I loved F.E.A.R., the one-man show created by Mr and Mrs Clark and performed by Gareth Clark when I saw it earlier this year. I don’t want to spoil it for anyone who’s going to see it, but there are so many joyful and beautiful and thought provoking moments in the performance. I’ve heard a lot about Revlon Girl, the cast are awesome and I have a huge love for Pontardawe Arts Centre, so I’ll be seeing that. I thought A Regular Little Houdini was great at the Fringe, so I want to see Flying Bridge and Daniel Llewellyn-Willians’ next show, Not About Heroes. I can’t wait to see Seagulls, especially because Volcano who are making it have a whole venue in Leith we can hang out in! I haven’t yet seen all the shows this year, so I’m looking forward to seeing all the productions in the WIE showcase. For the festival as a whole, I’m mainly looking for new, young companies, actors, playwrights and comedy writers. Every year at the Fringe, I discover artists who I know I’ll be looking out for in the years to come. This year, I’ll be checking out FRED AND ROSE in Venue 13. The show is by a group of USW Atrium drama graduates, who are going to Edinburgh for the first time and it looks great contemporary theatre piece. I’ll be watching a lot of comedy too. I’m excited by Tom Neenan’s ATTENBOROUGH, Tom’s a great character comic. His show last year was a about a haunted old vaudeville theatre and it was great comedy storytelling. And who doesn’t love David Attenborough?! Also, the brilliant Jordan Brookes’ newest comedy show on the Free Fringe is him talking about his nan; last year, I saw him re-enact his own birth. This guy is surreal and excellent. And if you missed it last year, my favourite show of the Fringe in 2016 was the Free Fringe comedy, Richard Gadd’s Monkey See Monkey Do. It was exceptionally funny but also hugely brave and just incredible. The show won the Edinburgh Comedy Award last year and is back, this time at Summerhall, just for a limited run. What do the artists and companies do when they aren’t performing?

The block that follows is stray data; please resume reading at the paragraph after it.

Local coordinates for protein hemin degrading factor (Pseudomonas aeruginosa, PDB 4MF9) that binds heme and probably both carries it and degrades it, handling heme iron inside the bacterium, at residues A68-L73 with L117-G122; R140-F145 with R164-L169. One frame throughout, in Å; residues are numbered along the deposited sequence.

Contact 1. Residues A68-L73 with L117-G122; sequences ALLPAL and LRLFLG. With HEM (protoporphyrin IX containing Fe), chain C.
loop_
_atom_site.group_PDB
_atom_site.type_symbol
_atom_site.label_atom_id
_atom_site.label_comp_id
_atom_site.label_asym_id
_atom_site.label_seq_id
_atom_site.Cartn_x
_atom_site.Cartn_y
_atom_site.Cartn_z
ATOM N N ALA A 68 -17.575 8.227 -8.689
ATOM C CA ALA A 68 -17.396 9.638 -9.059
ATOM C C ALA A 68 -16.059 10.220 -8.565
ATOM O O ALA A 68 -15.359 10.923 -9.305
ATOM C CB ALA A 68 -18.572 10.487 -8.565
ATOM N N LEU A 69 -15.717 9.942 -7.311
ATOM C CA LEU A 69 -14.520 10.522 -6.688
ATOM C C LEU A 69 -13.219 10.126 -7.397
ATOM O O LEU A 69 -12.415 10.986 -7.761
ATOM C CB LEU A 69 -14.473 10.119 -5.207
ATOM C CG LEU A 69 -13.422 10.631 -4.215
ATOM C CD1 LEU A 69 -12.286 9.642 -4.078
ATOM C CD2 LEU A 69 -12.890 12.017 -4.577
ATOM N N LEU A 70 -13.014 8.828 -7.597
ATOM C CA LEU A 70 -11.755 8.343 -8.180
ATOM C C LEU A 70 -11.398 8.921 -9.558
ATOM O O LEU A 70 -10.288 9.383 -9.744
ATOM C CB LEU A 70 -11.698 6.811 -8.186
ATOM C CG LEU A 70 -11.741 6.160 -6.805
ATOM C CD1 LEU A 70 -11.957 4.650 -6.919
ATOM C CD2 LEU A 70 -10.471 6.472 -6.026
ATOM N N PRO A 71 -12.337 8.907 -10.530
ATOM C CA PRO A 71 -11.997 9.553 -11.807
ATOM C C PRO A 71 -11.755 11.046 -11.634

We watch other artists’ shows, we see people we haven’t seen since last year, we support each other and meet promoters and venue programmers to get the show on again after the Fringe. Edinburgh is a bit of a bubble, so you try and maintain some perspective and remember there is a world outside the city. I always go to the art galleries and museums in Edinburgh because they are chilled spaces with wonderful exhibitions during August. They open my mind and give me space away from the buzz of the festival. Last year, I went to the Harry Benson photography exhibition in the Scottish Parliament and was in there for 4 hours. What’s the best Fringe show you’ve ever seen?
I’ve visited the Fringe, as an artist and a punter every year except one for the past 17 years. The Fringe show that sticks with me through that whole time is VICTORY AT THE DIRT PALACE by Adriano Shaplin and the American theatre company, the Riot Group. I saw it in 2002. It was an intense, satirical play, in a tiny performance space that wasn’t one of the big commercial venues. It was about the post-September ’11 American mindset. 9/11 had only happened less than a year ago; the writing was sharp, funny and urgent. The details acutely observed. The ensemble of four were witty and clear. As an emerging artist, about to leave the UK for training in America, I knew that was theatre I aspired to make.
Hi Gareth pleased to meet you. Can you please give our readers some background information on yourself and your role in the arts in Wales?
Hello… I’m Gareth Clark and I work with Marega Palser under the name Mr and Mrs Clark. We make theatre performances and community art projects to share some of our thinking about the way we live and interact with our surroundings. The Clarks have been making performance work since 2006 and we are constantly trying to develop the way we make work so that it is surprising or engaging in different measures…. If that makes sense. Thanks Gareth, can you tell us about the work your company is taking to this Edinburgh Festival Fringe?